The D major Serenade is in sixmovements, largely following earlier tradition, and it owes something toBrahms's study of classical models. The surviving autograph of the orchestralversion of the work suggests that it was conceived as a symphony-serenade, andin length, at least, it is ambitious. It starts in a happy, pastoral mood, towhich a more ominous strain is added, in the tones of Beethoven, beforebecoming recognisably and unequivocally Brahms. Open D major chords in the secondoallow the entry of the horn melody, to be answered, in the primo, bythe clarinet, with a due modulation to the dominant for secondary material,where Brahms's beloved cross-rhythms are introduced. The development modulatesthrough D flat major to B flat and to G major, before the principal themeretums in its proper key once more. The lilting D minor first Scherzo touchesa rustic mood in its B flat major trio section and is followed by a B flat majorslow movement of classical contour, where the orchestral version findscharacteristic use for the French homs, duly indicated in the piano-duet score.
The G major Minuet provides peasant merriment, before moving on tosomething in a more poignant G minor, while the second Scherzo bringssuggestions of Beethoven in pastoral mood. A final Rondo, with acheerfully resilient principal theme, brings the work to an end.
The second of the pair, the SerenadeNo.2 in A major, Opus 16, was given its first public performance in Hamburgin 1860. The orchestral version is scored for wind instruments and lowerstrings, without violins. In a let ter to Joachim Brahms wrote of the greatdelight he had taken in the wnrk, as he arranged it for piano duet. In fivemovements, it starts with an Allegro moderato in which cross-rhythmsmake an early appearance, and allows the central A minor Adagio, inwhich Clara Schumann detected liturgical solemnity, to be preceded by a livelyC major Scherzo, with an F major Trio, and followed by a D major QuasiMenuetto movement in 6/4 metre that nevertheless suggests something of theinfluence of Haydn. The work ends with a colourful Rondo that at onceintroduces varied rhythms, in its principal theme. Brahms revised theorchestral version of the Serenade, for which he had a particularfondness, in 1875.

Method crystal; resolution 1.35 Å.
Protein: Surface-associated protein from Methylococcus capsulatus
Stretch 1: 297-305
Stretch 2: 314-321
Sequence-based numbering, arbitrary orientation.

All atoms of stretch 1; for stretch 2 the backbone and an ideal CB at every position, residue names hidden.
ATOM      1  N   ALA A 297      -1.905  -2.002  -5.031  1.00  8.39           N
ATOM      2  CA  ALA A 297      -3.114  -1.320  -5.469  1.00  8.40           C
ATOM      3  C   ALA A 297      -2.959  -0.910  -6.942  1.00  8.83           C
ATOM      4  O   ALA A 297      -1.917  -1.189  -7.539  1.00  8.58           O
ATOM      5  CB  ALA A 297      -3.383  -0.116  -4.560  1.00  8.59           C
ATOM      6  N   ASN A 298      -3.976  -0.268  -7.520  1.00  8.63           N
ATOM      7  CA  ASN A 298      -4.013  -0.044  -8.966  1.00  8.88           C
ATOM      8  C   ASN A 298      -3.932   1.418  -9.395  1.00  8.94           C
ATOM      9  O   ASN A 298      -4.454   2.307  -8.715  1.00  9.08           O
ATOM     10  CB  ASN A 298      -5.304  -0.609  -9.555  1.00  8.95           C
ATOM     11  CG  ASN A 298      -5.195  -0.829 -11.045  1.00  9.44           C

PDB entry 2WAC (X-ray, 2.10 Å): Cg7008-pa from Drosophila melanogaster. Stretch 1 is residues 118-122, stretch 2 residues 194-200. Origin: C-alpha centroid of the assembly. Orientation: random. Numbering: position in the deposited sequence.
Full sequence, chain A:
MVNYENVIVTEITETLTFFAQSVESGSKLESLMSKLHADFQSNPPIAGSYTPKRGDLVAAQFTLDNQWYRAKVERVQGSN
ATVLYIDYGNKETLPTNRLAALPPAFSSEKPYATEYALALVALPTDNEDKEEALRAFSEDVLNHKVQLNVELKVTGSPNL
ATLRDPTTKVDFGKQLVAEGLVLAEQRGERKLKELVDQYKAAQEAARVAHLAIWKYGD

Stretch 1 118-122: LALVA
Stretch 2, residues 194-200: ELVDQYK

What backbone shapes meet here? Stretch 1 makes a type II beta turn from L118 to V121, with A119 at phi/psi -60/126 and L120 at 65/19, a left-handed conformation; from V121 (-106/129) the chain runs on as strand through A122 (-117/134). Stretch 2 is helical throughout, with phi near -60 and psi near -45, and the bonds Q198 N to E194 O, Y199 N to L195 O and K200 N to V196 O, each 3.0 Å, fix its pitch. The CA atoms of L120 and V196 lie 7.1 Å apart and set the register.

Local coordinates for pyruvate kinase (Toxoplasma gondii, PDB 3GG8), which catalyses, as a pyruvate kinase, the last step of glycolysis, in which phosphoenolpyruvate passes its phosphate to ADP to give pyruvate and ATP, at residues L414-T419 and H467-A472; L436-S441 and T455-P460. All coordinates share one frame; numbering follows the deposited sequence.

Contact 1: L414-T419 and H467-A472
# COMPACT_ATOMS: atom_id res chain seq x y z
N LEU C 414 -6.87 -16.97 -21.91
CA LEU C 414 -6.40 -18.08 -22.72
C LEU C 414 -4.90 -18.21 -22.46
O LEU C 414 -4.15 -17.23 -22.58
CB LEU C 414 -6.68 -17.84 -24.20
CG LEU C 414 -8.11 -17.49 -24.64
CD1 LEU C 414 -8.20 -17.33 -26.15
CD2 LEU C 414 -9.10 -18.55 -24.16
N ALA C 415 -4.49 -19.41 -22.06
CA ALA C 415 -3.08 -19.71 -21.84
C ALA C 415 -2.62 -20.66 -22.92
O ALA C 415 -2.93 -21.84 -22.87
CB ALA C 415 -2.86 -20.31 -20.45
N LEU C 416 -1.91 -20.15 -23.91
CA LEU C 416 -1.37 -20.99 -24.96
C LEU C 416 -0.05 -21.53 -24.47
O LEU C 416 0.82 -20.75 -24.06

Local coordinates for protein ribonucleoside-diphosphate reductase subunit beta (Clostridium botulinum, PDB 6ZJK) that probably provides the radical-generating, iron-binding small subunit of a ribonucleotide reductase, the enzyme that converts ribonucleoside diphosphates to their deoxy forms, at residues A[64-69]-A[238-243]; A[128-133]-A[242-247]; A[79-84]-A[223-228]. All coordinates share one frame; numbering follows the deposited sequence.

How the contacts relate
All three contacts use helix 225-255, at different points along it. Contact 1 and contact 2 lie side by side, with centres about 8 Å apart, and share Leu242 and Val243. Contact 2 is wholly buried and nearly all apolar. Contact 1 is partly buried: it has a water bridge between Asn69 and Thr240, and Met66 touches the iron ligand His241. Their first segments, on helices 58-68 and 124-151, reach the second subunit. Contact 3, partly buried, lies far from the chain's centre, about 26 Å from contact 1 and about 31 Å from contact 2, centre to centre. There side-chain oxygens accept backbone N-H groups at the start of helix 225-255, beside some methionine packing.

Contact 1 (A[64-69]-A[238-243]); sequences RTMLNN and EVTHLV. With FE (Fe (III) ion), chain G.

Piano Duo Silke-Thora Matthies andChristian Kohn
The pianists Silke-Thora Matthies andChristian Kohn, both withindividual solo careers, can1e together in 1986 to form a piano duo, Silke-ThoraMatthies was born in G??tersloh, and studied in Detmold and at The JuilliardSchool in New York, winning fust prize at the New York Gina BachauerCornpetition and further awards in the Budapest Liszt-Bartok Competition, theBordeaux Jeunes Solistes and the Cleveland, Ohio, Robert Casadesus Competition,She has recorded music ranging from Scarlatti to the contemporary and appearedas soloist and recitalist in Germany and abroad, Christian Kahn was born inBochum and studied in Dortmund and Detmold, winning prizes in the RamburgSteinway Piano Competition, the Dortmund International Schubert Competition,with awards from the Ramburg Oscar-und-Vera-Ritter- Stiftung and the BonnGerman Music Competition. His career has taken him as soloist and recitalist tovarious countries of Europe and the Near East. As a duo the two players havewon wide acclaim, with international prizes, and appearances in reci